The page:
Undercurrent: The Alden Blog

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Industrial fluid dynamics insights


Air Supply Ramps and Cavitation: Total Dissolved Gas Production at High Head Dams – Part 2
Part 1 of this series outlined how high concentrations of total dissolved gas (TDG) can occur downstream from high head dams when their spillways are open, and how this TDG can be harmful or even fatal to fish. Alden has been involved in several recent projects for which the objective was to reduce TDG downstream of high head dams. Alden performed the hydraulic and structural design of roughness elements that break up the high velocity jet of flow discharged from the spillway. TDG production is reduced by these roughness elements because they cause the jet to spread out and thereby reduce the plunge depth in the receiving water, which reduces TDG. The roughness elements work very well at reducing plunge depth, but they can cause cavitation, which can damage the spillway surface and the blocks themselves. The design and implementation of the roughness elements will be topic of another article. The present article focuses on reducing the potential for cavitation on the roughness elements. Alden designed roughness elements have been installed on spillways at Cabinet Gorge and Boundary Dams. Cabinet ...

The Economics of Hydro Turbine Performance Testing
Today’s entry comes from a guest blogger, Jim Walsh, President of Rennasonic, a small consulting firm specializing in turbine and pump performance testing and optimization of multi-unit hydroelectric power plants using ultra-sonic multi-path flow meters.  Alden has partnered with Rennasonic for numerous turbine performance tests, providing supplemental flow measurements using dye dilution and current meter profiling. Power output, flow, and head measurements being taken during performance testing As a hydropower electric power generating utility, how do I know when I should, or should not, invest in my equipment?  The answer can be complicated due to many factors, including but not limited to: the current price of power, generating capacity, equipment age, and government regulations.  To determine the performance of an installed hydropower turbine, the measurements of water flow, head, and power must be made within a reasonable amount of uncertainty.  Generally speaking, flow is the most difficult parameter to measure in the field and, consequently, is the most expensive.  The cost of measuring flow can seem unsurmountable for small hydropower owners, so the question becomes when testing expenditures yield a ...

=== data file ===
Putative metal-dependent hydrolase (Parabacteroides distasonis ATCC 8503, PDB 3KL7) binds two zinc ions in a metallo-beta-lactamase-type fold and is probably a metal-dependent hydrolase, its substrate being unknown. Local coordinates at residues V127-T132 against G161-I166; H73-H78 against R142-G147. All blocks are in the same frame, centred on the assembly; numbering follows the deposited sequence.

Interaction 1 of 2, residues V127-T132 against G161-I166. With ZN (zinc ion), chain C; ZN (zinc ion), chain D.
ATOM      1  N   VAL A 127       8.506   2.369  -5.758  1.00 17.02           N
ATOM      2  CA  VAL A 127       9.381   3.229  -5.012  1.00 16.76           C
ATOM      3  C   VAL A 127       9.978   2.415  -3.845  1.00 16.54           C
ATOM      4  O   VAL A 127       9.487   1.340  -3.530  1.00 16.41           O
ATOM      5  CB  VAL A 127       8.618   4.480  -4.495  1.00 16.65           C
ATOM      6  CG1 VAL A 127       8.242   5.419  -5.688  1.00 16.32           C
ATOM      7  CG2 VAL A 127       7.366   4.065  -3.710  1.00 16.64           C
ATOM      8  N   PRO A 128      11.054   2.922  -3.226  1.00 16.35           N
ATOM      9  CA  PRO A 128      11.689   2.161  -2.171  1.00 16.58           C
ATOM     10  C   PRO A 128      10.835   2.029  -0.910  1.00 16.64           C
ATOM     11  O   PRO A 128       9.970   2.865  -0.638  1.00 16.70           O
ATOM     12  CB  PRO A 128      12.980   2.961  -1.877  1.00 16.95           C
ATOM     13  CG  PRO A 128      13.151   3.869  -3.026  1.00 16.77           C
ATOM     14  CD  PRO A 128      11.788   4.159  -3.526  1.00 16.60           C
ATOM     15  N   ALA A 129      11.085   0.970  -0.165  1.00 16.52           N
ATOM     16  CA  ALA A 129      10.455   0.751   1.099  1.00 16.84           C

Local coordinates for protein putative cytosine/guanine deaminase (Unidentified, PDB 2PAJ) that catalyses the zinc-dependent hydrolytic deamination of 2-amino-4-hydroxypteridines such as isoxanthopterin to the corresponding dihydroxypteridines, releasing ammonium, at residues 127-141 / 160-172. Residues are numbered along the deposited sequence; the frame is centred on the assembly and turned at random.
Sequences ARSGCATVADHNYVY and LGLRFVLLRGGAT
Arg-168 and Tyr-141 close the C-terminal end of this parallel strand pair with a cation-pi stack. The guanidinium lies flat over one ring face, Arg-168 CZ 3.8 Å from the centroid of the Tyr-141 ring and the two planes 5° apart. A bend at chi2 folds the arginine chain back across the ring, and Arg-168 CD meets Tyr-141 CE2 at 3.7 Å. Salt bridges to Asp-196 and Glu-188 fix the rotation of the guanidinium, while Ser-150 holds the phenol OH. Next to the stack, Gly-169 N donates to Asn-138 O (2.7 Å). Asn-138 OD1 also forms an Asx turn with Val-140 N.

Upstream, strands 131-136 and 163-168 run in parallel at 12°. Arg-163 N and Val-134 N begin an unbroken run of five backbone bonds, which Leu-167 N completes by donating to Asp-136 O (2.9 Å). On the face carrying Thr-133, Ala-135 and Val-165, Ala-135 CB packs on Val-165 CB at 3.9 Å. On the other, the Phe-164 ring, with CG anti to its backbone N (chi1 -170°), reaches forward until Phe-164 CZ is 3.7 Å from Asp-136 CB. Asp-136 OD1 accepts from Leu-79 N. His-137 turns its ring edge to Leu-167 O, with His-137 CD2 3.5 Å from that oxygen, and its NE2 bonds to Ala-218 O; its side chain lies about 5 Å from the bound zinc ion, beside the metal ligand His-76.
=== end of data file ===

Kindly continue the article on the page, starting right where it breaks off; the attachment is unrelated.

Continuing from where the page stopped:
Fluid Dynamics Hobbies II: Sailing
For many employees at Alden, fluid dynamics is part of their life outside the office--in the sports they choose for their free time.  In many cases, a sport was what came first and later helped inform a career choice in fluids and fluid flow.  This ongoing series will feature some of the various and unique ways our employees spend some of their non-working hours and how CFD and fluid flow analysis is being used to improve techniques used in those sports. Part II: Sailing - Dave Schowalter and Kimbal & Becca Hall Sailing is all about using fluid dynamic forces to propel and control a boat.  There is the fluid dynamics of the water against the rudder and the keel or centerboard, which allows the skipper to steer the boat and and to sail upwind.  Then there is the aerodynamics of the wind against the sails, and maximizing the lift on the sails.  As with an airplane, balancing the fluid dynamics forces is a key element to boat design and making a boat responsive and easily controllable. At least three current Alden ...

Improving Water Quality: Total Dissolved Gas Production at High Head Dams – Part I